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Wednesday, July 17, 2002

West Nile Virus Confirmed in Crow in Northfield - First Case in Atlantic County in 2002

A crow collected from a residential property on Zion Road in Northfield was confirmed to be infected with West Nile virus, according to Health Officer Tracye McArdle of the Atlantic County Division of Public Health.

The dead crow was collected from the property on July 8 and tested at the New Jersey State Department of Health Laboratory. This is the first confirmed case of West Nile virus in Atlantic County this year, according to McArdle. Last year, three crows, one horse and nine mosquito pools in the county were found to be infected with the disease.

McArdle noted that the general population is at very low risk for contracting West Nile virus. "Illnesses tend to be mild, with flu-like symptoms. However, people over the age of 50 and those with weakened immune systems are at greater risk for experiencing more serious illness," she said. No human cases of West Nile virus have been documented in Atlantic County since the initial discovery of the disease in the United States in 1999.

Officials from the county Division of Public Health and Office of Mosquito Control are conducting increased mosquito surveillance and distributing educational materials to residents in the Zion Road area.

Residents and businesses throughout Atlantic County can help in the fight against West Nile virus by reporting sick or dead crows or kestrels to the county Division of Public Health for testing. Crows are large birds that are entirely black, including their eyes and feet. Kestrels are small birds, the size of a robin, reddish in color with black mustache marks. Birds must be dead for no more than 24 hours in order for the specimen to be accepted for testing. "These reports from citizens are critical in tracking and controlling the spread of West Nile virus," said McArdle.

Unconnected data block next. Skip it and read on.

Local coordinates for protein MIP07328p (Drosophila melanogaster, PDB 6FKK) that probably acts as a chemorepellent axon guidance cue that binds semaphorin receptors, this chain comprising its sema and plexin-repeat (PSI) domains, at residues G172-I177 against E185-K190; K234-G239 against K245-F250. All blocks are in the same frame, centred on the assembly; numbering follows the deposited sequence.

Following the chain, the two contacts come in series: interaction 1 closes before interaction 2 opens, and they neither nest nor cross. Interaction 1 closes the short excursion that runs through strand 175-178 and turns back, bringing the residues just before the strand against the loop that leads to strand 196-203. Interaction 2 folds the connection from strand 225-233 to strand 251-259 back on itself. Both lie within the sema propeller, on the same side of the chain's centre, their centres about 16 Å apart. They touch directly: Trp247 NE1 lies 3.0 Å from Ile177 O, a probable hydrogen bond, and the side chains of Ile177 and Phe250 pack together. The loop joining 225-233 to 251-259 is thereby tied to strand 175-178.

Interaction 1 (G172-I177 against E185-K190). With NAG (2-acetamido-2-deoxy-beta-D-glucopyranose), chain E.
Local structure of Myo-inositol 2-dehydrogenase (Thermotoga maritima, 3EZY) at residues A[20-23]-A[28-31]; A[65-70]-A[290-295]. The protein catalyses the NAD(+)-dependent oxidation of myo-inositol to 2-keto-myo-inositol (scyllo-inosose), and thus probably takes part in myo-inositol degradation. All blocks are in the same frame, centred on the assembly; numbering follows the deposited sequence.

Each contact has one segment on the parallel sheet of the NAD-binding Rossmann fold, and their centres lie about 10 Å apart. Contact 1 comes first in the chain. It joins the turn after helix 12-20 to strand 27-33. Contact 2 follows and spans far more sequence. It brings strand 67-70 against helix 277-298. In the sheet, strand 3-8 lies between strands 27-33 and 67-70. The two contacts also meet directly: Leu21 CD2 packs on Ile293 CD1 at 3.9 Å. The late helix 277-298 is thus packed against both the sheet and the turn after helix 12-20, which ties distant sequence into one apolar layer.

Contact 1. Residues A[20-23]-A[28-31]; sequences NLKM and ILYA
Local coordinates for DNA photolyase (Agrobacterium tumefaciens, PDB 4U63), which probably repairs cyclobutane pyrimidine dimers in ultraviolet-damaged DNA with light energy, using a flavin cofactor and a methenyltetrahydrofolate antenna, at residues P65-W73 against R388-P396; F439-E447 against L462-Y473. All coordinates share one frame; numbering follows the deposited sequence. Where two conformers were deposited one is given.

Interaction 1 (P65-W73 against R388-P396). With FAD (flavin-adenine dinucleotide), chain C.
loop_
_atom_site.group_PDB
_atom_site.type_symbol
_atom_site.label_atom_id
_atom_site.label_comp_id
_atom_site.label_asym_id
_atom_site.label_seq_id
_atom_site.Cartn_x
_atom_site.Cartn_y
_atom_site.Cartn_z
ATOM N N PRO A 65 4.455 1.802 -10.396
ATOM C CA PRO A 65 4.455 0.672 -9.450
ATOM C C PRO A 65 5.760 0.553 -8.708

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West Nile Virus, page 2 of 2

Residents are also encouraged to eliminate mosquito breeding on their properties by removing sources of standing water such as boats, tires, gutters, containers and unused swimming pools. Limiting outdoor activities near dusk and dawn, covering exposed skin, repairing window screens and using insect repellents according to the manufacturer's instructions can reduce mosquito bites.

To report a dead crow or kestrel in Atlantic County, or for more information, call (609) 645-5971, extension 4277.

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